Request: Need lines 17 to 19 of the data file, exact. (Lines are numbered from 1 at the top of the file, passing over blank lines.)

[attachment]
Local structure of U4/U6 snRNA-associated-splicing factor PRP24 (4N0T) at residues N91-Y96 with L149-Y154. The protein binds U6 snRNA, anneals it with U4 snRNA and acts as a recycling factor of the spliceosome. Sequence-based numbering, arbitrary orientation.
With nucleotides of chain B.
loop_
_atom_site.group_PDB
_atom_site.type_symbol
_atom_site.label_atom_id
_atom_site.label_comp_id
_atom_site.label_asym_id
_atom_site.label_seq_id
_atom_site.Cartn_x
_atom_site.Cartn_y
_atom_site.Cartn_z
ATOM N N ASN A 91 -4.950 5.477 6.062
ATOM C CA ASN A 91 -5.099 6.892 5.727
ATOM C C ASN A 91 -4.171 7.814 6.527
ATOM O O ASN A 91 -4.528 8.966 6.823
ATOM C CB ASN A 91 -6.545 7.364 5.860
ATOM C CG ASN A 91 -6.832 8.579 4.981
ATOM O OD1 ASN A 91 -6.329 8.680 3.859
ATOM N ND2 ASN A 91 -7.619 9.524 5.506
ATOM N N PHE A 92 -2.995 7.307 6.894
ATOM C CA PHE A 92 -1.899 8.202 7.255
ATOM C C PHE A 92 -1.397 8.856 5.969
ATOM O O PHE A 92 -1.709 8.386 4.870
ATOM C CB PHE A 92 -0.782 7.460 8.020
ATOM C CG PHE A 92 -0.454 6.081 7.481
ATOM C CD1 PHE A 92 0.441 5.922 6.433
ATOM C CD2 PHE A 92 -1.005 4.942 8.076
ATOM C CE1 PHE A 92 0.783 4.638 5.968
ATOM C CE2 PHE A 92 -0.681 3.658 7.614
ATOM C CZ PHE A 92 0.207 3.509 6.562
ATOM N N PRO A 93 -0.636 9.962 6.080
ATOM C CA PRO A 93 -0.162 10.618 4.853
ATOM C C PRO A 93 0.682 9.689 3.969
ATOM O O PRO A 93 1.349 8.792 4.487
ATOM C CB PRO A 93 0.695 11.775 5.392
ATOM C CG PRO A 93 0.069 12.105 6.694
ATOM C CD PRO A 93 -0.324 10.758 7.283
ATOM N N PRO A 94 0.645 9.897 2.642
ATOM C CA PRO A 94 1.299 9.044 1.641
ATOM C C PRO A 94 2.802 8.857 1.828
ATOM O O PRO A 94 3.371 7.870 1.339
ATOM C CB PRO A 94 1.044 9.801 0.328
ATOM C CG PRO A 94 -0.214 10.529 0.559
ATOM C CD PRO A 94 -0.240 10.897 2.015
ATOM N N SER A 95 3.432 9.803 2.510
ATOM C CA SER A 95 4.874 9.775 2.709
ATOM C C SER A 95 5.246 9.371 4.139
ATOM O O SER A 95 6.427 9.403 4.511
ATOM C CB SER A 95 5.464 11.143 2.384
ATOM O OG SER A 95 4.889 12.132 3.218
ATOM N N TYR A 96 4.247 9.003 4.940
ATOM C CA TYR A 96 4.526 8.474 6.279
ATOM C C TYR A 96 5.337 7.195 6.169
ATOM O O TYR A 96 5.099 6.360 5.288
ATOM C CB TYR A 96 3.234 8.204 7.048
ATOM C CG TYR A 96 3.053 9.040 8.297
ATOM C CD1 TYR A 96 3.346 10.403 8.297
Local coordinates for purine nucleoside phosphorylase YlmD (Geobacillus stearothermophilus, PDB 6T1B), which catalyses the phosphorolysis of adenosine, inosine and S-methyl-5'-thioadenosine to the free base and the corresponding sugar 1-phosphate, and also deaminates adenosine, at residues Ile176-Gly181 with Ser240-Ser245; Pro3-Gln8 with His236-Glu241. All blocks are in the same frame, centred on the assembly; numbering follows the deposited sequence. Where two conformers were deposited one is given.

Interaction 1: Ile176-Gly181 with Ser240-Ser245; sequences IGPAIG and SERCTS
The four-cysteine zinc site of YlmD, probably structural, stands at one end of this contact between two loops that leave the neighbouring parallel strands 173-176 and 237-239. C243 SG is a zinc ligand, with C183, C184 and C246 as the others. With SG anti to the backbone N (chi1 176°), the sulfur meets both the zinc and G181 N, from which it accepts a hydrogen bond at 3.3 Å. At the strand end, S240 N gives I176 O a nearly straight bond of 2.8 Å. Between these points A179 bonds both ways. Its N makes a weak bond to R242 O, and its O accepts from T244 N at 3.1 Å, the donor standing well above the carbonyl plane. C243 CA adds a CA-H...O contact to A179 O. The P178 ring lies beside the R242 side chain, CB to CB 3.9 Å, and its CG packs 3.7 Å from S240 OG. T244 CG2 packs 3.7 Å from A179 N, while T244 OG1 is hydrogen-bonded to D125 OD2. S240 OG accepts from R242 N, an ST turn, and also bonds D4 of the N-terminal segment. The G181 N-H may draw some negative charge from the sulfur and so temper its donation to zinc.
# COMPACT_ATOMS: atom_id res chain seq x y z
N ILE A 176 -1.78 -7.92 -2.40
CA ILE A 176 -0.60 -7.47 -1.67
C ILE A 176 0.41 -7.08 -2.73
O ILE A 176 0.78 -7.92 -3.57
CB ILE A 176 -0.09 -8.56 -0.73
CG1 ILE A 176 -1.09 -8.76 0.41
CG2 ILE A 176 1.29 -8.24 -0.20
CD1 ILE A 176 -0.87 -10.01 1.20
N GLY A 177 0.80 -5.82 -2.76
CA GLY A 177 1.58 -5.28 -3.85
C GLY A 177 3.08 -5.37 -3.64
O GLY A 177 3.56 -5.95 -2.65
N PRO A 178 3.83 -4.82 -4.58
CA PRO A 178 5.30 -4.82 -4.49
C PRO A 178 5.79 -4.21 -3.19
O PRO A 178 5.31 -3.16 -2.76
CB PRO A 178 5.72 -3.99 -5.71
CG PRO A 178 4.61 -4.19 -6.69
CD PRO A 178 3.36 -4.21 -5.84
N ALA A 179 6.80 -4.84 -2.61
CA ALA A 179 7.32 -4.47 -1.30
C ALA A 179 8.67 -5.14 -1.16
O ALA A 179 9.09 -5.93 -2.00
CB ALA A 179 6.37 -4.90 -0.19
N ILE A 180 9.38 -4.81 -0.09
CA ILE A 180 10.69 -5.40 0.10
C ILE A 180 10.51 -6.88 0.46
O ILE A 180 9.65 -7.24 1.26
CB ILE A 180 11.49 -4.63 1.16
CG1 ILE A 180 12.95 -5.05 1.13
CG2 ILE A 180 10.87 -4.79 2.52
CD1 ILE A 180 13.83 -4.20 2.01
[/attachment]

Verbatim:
ATOM C CB ASN A 91 -6.545 7.364 5.860
ATOM C CG ASN A 91 -6.832 8.579 4.981
ATOM O OD1 ASN A 91 -6.329 8.680 3.859